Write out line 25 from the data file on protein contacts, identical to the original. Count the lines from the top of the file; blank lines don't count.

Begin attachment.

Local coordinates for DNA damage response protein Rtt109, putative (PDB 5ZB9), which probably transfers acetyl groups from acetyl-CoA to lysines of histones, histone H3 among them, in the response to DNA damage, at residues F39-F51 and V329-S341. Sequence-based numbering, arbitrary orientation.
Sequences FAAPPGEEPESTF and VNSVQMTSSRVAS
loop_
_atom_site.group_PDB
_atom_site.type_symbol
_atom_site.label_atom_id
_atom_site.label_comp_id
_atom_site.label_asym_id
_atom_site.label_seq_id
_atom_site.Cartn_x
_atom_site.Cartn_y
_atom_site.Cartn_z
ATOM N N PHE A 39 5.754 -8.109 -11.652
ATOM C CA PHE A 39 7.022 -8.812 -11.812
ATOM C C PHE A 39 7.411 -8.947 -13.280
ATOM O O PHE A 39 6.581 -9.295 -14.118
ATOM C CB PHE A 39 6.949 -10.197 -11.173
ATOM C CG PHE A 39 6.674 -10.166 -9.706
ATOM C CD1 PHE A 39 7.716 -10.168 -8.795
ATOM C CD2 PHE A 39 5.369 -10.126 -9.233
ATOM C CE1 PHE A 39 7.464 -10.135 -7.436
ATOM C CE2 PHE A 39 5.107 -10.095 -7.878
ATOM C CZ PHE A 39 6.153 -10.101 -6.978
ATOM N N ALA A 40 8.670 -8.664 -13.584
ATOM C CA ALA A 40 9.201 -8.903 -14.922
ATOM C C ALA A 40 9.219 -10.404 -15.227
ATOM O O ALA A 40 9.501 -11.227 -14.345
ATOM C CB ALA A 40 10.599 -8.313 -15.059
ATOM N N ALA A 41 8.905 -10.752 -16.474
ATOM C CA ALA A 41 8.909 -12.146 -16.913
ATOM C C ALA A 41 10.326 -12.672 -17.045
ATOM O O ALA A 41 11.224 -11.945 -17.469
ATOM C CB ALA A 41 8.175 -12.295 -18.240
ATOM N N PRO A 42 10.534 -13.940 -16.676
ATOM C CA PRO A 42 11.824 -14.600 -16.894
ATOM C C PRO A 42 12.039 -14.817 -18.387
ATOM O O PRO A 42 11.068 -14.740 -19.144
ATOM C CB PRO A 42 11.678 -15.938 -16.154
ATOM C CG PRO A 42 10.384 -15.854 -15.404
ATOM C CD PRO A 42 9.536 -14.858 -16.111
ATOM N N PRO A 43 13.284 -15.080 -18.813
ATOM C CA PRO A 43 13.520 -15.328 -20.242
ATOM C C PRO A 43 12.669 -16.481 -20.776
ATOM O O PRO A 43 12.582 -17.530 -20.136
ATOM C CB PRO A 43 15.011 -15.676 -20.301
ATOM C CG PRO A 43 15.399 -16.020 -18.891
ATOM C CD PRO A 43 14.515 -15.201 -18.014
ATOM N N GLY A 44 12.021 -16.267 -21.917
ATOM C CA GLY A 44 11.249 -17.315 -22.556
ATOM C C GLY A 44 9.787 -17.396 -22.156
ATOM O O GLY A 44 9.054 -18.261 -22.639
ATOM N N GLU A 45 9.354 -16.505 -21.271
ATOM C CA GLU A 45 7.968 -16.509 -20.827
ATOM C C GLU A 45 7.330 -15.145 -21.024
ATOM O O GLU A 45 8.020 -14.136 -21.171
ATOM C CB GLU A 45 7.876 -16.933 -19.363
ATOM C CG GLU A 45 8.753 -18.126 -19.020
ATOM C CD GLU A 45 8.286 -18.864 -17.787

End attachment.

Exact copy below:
ATOM C CA ALA A 40 9.201 -8.903 -14.922